According to the pilot, due to weight limitations, only the flight nurse and the specialty nurse were going, and the medic stayed behind. After a flight briefing and exterior check, the pilot took his seat and began his interior checks while the two nurses finished their walk around inspection. After they completed their inspection, they took their seats with the flight nurse in the right rear seat and the specialty nurse in the left rear seat, behind the pilot. A "normal" startup occurred and the helicopter departed WV27 at 1258.

In cruise flight, about 5 minutes after takeoff, the pilot felt and heard an increase of wind in the cockpit. He scanned both front windows to see if they were ajar and, as he faced straight ahead, he heard and felt a rush of air, thinking that the left rear sliding door had opened. As the pilot turned to look, he heard a "whoosh" and saw what he thought was a clipboard depart the helicopter and angle away from the tail (about the 7 o'clock position).

At that point, the pilot slowed the helicopter and instructed the specialty nurse to try and close the door. She seemed to be having some difficulty, so the pilot suggested that the door may have "locked back" and to use the lock release so she could slide the door forward to the closed position. After a few seconds, the specialty nurse announced that the door was missing, and that's when the pilot realized that the clipboard he saw was in fact the door.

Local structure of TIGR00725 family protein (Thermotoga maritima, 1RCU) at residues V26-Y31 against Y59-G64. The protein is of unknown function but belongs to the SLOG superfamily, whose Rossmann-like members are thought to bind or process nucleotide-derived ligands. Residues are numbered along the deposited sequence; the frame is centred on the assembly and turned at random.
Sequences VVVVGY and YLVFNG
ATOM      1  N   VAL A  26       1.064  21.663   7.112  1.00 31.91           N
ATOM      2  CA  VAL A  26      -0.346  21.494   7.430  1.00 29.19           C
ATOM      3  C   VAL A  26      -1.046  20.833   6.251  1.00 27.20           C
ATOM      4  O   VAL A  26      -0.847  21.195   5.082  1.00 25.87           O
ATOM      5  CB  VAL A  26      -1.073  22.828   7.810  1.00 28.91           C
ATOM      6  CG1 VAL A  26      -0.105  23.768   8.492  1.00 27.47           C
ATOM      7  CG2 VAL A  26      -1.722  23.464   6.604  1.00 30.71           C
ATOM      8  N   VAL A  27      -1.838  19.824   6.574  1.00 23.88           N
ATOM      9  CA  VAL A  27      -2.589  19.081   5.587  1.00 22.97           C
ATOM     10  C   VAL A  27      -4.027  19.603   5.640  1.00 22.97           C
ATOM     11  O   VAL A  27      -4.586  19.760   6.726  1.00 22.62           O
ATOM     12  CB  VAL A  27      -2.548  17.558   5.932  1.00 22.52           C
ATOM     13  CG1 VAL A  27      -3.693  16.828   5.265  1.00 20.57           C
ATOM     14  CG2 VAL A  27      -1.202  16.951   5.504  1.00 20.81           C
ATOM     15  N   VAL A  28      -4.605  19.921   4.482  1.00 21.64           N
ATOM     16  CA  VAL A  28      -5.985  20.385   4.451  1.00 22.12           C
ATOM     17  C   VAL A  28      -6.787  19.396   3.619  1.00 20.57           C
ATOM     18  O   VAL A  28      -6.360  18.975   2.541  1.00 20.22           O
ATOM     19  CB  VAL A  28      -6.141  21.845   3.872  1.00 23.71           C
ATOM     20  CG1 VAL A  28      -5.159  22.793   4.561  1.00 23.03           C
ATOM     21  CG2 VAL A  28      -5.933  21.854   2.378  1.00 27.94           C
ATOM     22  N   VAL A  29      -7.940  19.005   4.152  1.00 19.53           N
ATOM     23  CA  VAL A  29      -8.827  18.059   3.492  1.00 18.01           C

With no abnormal flight characteristics, the pilot then diverted the helicopter to nearby Tri-State Airport (HTS), Huntington, West Virginia, and landed uneventfully. After shutdown, a visual inspection revealed damage to the left transmission hatch, one rotor blade, and the plastic sliding door guide on the left side baggage door.

The flight nurse also noted that she observed the specialty nurse slide and latch the door before takeoff. During the flight, when she heard a loud wind noise, she looked left to see that the door was open. After the specialty nurse received instructions from the pilot about unlocking the door ("when it opens, it locks for safety") the specialty nurse looked back and stated, "it's gone."

According to a maintenance log notation, on September 20, 2015, maintenance was completed in response to, "left rear sliding door would not open."